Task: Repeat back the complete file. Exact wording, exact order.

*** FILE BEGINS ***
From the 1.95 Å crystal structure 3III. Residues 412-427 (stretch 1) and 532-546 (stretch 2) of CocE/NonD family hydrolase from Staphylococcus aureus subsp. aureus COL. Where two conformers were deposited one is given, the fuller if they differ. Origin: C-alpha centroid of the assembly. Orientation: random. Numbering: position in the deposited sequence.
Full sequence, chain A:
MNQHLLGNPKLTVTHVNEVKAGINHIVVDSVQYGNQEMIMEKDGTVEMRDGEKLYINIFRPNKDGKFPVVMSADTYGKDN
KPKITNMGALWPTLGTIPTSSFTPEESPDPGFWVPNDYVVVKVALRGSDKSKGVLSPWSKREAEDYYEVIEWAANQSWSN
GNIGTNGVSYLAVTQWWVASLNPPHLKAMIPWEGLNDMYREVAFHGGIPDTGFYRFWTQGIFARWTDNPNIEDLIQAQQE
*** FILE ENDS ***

From the 1.95 Å crystal structure 3III. Residues 412-427 (stretch 1) and 532-546 (stretch 2) of CocE/NonD family hydrolase from Staphylococcus aureus subsp. aureus COL. Where two conformers were deposited one is given, the fuller if they differ. Origin: C-alpha centroid of the assembly. Orientation: random. Numbering: position in the deposited sequence.
Full sequence, chain A:
MNQHLLGNPKLTVTHVNEVKAGINHIVVDSVQYGNQEMIMEKDGTVEMRDGEKLYINIFRPNKDGKFPVVMSADTYGKDN
KPKITNMGALWPTLGTIPTSSFTPEESPDPGFWVPNDYVVVKVALRGSDKSKGVLSPWSKREAEDYYEVIEWAANQSWSN
GNIGTNGVSYLAVTQWWVASLNPPHLKAMIPWEGLNDMYREVAFHGGIPDTGFYRFWTQGIFARWTDNPNIEDLIQAQQE